Our view: Building credibility with voters
Allowing .25-cent airline tax to sunset
Recommendation to give taxpayers a break is strategic for the long haul
The news May 20 that the board of the Local Marketing District had heeded the advice of a committee of business leaders and recommended to Steamboat Springs City Council that it not seek renewal of the quarter-cent general sales tax to support commercial air service caught us with our flaps down.
The tax, approved by a large percentage of city voters in 2011 in the wake of the Great Recession, was instrumental in restoring the fiscal health of the airline program that brings many thousands of ski season visitors to our resort community, while providing options for local travelers to reach cities including Los Angeles to New York.
It had not occurred to us that Steamboat Ski and Resort Corp. and the lodging industry would be prepared to wean themselves from the sales tax revenues that have resulted in restoring reserves to almost $7 million, and in the past several seasons, gradually restoring some of the inbound seats lost during the recession.
Now that we’ve had a week to think about it, we view the decision to allow the tax to sunset as one that is fair to the taxpayers, but also strategic.
Mark Walker, chairman of the exploratory committee, told the LMD board this month the decision was all about building trust with the taxpayers.
“Some people would say ‘You have momentum, you should just continue it,’” Walker said, but, “Trust is earned, and our group felt, ‘Let’s gain some trust out there with the voters and let it sunset.’ Down the road, when we identify a need and go back to the voters, trust is built. We felt there would be value through that.”
There was no guarantee voters would have renewed the tax, and failure at the polls in 2016 might have proven very difficult to overcome in say, 2019. But in a time of plenty (reserves have been built up to $7 million) why take the chance?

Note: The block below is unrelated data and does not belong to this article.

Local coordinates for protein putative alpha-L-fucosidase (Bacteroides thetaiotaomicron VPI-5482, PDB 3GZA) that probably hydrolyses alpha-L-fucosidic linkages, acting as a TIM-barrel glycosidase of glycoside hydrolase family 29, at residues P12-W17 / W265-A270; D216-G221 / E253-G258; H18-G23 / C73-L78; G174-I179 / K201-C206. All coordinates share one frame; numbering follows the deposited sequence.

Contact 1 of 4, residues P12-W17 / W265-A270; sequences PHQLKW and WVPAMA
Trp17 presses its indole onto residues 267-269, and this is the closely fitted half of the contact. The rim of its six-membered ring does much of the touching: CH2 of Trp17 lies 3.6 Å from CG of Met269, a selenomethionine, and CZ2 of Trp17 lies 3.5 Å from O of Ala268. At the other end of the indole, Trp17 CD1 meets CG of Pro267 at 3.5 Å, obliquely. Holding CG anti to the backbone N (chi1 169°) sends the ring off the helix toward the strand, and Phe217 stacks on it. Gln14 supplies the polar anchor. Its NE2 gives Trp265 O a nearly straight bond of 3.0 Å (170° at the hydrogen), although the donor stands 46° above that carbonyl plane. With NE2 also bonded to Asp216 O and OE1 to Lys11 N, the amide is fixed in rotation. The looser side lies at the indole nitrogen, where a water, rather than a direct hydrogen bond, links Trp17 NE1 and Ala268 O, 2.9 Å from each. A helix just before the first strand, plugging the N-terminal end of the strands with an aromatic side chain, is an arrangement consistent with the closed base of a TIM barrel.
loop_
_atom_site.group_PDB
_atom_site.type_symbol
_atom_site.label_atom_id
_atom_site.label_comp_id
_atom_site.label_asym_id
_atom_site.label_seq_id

LMD Board Chairman Bob Milne pointed out in a May 25 letter that other mountain resort communities have come to admire the success of the Steamboat community’s model for securing dependable airline service.
He acknowledged the collaboration of the lodging community through the 2 percent accommodation tax for the airline program, the Steamboat Springs Ski and Resort Corp. through its corporate receipts, the business community through the Chamber’s Fly Steamboat contribution program, the Routt County Board of Commissioners through its substantial contributions to improvements and operations at Yampa Valley Regional Airport, the city and the broader community.
Milne also praised Ski Corp.‘s management of the program, and we would single out Ski Corp.’s airline program director, Janet Fischer, for her understanding of the volatile airline industry and for the relationships she has long maintained within that industry.
“With that broad support comes responsibility,” Milne said. “The voters of our community trusted the LMD, Ski. Corp. and City Council five years ago in approving the sales tax. Therefore, we must have no less trust in asking our community and ourselves the question whether continuation of the tax is essential for the next couple years.”
The airline industry has gone through enough turbulence in the past decade that we aren’t foolish enough to predict that the current historic profitability of the airline industry will continue indefinitely. But we think, with Ski Corp.’s commitment to supply the first $1.1 million to the flight program each year, current reserves are likely not only enough to ensure flights for the 2016-17 season, but also for at least two more beyond that.
However, no one can foresee the future of the airline industry. And, if the fortunes of the airline industry take a downturn, and as a result, ups the ante for flying to small markets, resort leaders in Steamboat Springs will have established the credibility needed to return to the voters and seek to reinstate a tax that has proven to spread benefits throughout the community.
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